Pittsburgh Steelers: Looking Back At The All-Time Defensive Ends


Dec 7, 2014; Cincinnati, OH, USA; Pittsburgh Steelers defensive end Cameron Heyward (97) against the Cincinnati Bengals at Paul Brown Stadium. The Steelers won 42-21. Mandatory Credit: Aaron Doster-USA TODAY Sports

Ah. Pittsburgh Steelers defenses. What Black and Gold fan doesn’t like talking about the Nasty D’s the Steelers have had for so many years. Even before they began to win Super Bowls in the 1970s, Pittsburgh had defensive players taking the field that put fear into the eyes of opponents.

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The Steelers have been knocking around opposing offenses long before Chuck Noll coached up the first Super Bowl winning team. From Ernie Stautner to Big Daddy Lipscomb for a few seasons, leading up to Mean Joe Greene intimidating players, and from the 1980s on with players who had nasty demeanors like Greg Lloyd, the Pittsburgh Steelers have long established a reputation of fielding defenses that brought pain and hard hitting.

What better way to start profiling the men of the defense than right up front on the line that in the 70s became known as “The Steel Curtain.” Joe Greene anchored that infamous 4-3 defense that would simply beat up on the teams they went up against. Back in those days, the 3-4 defense as not commonly used and therefore, the Steelers lined up four amazing athletes to attacking opposing offenses.

With Greene, L.C. Greenwood, Dwight White, and combinations of Steve Furness and Ernie Holmes, the Steelers had a formidable front four. Simply because they were so successful, Greenwood and White will be left out of this conversation because their part in the Steel Curtain speaks for itself and those two men far out performed the remaining class of defensive ends throughout Steelers’ history.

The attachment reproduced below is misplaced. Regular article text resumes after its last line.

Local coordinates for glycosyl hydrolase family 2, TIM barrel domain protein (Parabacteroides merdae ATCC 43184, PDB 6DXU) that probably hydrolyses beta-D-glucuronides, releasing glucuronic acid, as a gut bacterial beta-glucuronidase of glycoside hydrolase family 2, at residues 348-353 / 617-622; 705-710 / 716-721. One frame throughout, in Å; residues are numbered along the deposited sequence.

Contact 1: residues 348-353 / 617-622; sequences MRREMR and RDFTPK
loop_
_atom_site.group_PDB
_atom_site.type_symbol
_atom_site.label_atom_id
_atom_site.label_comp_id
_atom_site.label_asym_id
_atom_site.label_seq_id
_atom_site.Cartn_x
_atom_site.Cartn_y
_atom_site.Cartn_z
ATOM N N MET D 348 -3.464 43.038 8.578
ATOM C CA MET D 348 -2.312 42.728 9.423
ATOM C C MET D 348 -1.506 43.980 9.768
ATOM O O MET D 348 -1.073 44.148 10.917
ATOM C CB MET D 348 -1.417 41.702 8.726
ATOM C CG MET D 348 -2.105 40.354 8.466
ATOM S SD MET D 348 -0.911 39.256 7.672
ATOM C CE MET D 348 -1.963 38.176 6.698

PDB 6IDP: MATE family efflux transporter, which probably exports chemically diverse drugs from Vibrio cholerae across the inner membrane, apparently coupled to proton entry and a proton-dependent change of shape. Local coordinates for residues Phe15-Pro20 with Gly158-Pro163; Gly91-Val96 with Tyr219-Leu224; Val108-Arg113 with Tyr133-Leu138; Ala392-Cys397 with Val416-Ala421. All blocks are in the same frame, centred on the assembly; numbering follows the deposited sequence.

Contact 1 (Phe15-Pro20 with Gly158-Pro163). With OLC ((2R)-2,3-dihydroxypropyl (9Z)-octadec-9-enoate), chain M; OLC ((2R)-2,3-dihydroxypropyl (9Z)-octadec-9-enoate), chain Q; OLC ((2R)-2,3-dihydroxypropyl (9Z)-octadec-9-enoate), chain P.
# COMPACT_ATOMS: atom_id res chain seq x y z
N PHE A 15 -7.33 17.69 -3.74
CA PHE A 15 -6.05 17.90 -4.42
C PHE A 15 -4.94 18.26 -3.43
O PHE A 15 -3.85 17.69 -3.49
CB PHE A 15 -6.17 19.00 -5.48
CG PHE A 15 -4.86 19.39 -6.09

The profiling begins with Furness who was with the Steelers from that first-ever playoff season of 1972 until he was done in 1980.

Steve Furness: A defensive end who was a part of four Super Bowl triumphs, Steve Furness was a man who died much too young. Just 49 years of age when struck with a fatal heart attack, Furness was a product of Providence, Rhode Island and a graduate from the University of Rhode Island. Named as one of the that state’s 50 greatest athletes by Sports Illustrated in 1999, Furness was also inducted into his alma mater’s Athletic Hall of Fame in 1987.

Originally a fifth round pick by the Pittsburgh Steelers in 1972, as a rookie, Furness was a part of the team that had made the post-season for the first time in Steelers’ history. He would go on to play in nine seasons with the Steelers starting in 47 of 97 games played. Along the way, Furness recovered eight fumbles and in 16 playoff games registered six quarterback sacks.

Following one final season in Detroit after being released by the Steelers, Furness turned to coaching. At just 32 years old, Michigan State University made him a defensive line coach. He held that role for nine seasons until he came back to the NFL as an Indianapolis Colts’ coach in the same role. Bill Cowher brought him back in The Chin‘s first season as head coach. Furness would stay with the Steelers for just two seasons before ending his football career as a coach.

At a playing weight of just 255, Furness was impressive with his strength and in 1978 finished fourth in CBS’s “Strongest Man in Football Competition.” Not just a Super Bowl champ, Furness was on the coaching staff at Michigan State when they won the Big 10 title in 1987 and 1990.

Bill McPeak: You would have to be pretty old to remember ex-Steeler Bill McPeak. That’s because the last time he put on a Pittsburgh Steelers jersey was 58 years ago. Born locally in New Castle, Pennsylvania, like Steve Furness, McPeak died due to a heart attack at 64 years of age in 1991. But as a player, he stayed close to home after being drafted by Pittsburgh late in the 16th round of the 1948 draft.